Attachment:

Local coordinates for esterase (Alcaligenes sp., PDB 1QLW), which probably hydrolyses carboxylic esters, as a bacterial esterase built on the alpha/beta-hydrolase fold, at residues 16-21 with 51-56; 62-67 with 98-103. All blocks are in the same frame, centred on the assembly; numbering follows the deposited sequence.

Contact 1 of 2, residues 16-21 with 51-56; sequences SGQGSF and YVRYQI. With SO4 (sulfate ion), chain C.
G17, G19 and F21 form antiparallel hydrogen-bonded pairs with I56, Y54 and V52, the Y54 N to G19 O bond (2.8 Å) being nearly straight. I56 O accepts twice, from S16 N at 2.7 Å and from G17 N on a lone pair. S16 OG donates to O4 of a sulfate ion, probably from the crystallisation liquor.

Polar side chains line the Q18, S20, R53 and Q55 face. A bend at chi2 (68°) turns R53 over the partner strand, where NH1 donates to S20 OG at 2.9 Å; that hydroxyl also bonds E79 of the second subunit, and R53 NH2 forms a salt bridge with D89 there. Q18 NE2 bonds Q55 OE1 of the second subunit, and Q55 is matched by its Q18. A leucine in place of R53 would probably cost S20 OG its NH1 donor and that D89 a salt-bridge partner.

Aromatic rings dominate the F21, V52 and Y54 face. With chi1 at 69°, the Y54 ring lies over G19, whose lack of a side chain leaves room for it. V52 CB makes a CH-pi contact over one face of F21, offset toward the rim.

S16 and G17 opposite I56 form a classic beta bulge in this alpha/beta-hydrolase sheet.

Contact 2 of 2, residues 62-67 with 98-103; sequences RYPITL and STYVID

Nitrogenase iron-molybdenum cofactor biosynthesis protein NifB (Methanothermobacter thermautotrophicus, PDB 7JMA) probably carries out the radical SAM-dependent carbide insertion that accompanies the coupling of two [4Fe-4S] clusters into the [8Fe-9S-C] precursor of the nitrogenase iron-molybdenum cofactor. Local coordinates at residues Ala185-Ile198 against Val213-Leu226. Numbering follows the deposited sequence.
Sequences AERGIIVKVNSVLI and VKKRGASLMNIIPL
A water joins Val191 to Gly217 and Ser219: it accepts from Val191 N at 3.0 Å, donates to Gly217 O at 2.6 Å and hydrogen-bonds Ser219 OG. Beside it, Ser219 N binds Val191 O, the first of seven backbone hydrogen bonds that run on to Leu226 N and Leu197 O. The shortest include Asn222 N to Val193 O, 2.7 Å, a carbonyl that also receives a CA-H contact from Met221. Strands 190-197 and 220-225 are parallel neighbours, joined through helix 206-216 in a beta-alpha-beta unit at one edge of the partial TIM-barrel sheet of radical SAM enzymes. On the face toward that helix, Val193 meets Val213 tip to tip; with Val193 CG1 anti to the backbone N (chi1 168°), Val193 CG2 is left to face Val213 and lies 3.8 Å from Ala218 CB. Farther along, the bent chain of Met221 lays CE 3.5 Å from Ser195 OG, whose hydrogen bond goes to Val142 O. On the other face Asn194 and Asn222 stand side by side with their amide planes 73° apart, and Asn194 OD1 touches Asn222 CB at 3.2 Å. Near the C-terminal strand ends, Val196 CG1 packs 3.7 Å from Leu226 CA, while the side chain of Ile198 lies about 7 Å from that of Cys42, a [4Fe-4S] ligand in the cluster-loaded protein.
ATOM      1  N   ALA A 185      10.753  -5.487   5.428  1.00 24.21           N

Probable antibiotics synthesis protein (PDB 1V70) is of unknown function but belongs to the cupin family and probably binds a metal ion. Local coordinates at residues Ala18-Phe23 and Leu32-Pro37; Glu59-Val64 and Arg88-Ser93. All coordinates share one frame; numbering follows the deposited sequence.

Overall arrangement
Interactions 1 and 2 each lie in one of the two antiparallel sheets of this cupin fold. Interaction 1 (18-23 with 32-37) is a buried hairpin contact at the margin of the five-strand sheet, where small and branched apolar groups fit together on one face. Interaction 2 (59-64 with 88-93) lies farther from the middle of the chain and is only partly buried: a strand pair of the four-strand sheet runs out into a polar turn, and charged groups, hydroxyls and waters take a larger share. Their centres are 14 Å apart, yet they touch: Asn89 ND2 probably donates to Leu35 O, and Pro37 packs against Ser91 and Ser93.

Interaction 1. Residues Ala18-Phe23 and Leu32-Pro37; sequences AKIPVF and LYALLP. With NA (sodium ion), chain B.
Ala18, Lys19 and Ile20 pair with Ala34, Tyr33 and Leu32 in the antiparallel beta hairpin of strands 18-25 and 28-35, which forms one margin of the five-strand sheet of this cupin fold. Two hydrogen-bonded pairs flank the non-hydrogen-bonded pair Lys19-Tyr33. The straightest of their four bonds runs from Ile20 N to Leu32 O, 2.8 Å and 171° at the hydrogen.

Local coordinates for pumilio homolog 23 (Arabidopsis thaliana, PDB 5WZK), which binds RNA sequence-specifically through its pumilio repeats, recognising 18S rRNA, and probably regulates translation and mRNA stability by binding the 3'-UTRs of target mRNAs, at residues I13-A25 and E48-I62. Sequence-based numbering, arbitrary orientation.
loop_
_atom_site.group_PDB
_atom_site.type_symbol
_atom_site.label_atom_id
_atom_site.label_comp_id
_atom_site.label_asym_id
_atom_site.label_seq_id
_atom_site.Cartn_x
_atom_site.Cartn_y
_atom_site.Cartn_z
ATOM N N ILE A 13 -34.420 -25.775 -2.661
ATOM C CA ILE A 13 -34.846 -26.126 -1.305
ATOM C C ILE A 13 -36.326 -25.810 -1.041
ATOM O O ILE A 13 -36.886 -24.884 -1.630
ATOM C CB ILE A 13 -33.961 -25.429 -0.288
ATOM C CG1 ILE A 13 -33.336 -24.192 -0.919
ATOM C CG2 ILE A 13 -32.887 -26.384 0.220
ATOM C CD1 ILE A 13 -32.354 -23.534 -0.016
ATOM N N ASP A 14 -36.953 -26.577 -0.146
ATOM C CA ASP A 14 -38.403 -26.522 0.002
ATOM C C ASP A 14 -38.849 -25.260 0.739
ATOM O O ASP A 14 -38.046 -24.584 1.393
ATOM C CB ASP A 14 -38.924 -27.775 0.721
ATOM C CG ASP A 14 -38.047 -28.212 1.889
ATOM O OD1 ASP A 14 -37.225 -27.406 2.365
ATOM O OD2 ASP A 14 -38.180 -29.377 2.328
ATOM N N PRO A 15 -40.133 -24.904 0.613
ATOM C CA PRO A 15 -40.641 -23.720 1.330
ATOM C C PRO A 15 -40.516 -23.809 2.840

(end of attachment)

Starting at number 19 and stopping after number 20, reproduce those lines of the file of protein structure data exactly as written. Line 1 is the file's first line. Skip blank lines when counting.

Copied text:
_atom_site.group_PDB
_atom_site.type_symbol